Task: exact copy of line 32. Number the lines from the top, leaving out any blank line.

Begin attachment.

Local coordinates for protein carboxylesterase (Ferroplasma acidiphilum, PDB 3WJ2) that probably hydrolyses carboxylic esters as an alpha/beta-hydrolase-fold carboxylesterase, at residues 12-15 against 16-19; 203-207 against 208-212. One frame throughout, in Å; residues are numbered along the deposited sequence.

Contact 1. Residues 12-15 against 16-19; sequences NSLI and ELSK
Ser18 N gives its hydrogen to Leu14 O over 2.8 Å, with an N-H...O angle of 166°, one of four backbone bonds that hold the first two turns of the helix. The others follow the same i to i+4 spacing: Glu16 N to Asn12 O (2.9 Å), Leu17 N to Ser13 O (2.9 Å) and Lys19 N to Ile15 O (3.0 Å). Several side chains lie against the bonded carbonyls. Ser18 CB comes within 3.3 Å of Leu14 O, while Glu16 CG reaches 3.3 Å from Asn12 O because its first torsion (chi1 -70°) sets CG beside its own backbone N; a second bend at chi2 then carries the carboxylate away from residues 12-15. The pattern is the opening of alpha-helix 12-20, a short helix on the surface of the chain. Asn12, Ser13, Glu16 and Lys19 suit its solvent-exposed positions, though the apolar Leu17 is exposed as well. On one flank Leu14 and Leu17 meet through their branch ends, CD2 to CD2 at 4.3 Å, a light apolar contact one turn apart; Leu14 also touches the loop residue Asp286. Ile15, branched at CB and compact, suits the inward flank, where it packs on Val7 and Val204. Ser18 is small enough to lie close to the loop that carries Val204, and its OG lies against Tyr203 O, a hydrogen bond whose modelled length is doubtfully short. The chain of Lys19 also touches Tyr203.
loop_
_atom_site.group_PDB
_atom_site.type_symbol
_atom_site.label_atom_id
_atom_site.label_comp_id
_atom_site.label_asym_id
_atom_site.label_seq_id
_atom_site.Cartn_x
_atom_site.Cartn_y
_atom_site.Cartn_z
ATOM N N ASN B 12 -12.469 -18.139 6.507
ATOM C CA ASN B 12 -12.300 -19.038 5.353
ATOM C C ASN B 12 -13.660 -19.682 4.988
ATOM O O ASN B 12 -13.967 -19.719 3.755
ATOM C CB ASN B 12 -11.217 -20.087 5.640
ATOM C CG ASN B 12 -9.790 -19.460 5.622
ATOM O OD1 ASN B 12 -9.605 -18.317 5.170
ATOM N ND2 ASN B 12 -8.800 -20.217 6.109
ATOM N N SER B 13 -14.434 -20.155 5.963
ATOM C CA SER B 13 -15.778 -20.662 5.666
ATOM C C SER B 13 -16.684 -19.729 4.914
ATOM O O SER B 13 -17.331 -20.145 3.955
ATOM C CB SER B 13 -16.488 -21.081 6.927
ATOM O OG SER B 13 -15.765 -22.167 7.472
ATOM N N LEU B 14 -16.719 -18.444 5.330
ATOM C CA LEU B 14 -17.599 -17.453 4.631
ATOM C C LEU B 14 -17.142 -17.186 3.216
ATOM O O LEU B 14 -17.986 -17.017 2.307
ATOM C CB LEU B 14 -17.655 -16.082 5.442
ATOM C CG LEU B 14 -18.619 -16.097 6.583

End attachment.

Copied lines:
ATOM C CB LEU B 14 -17.655 -16.082 5.442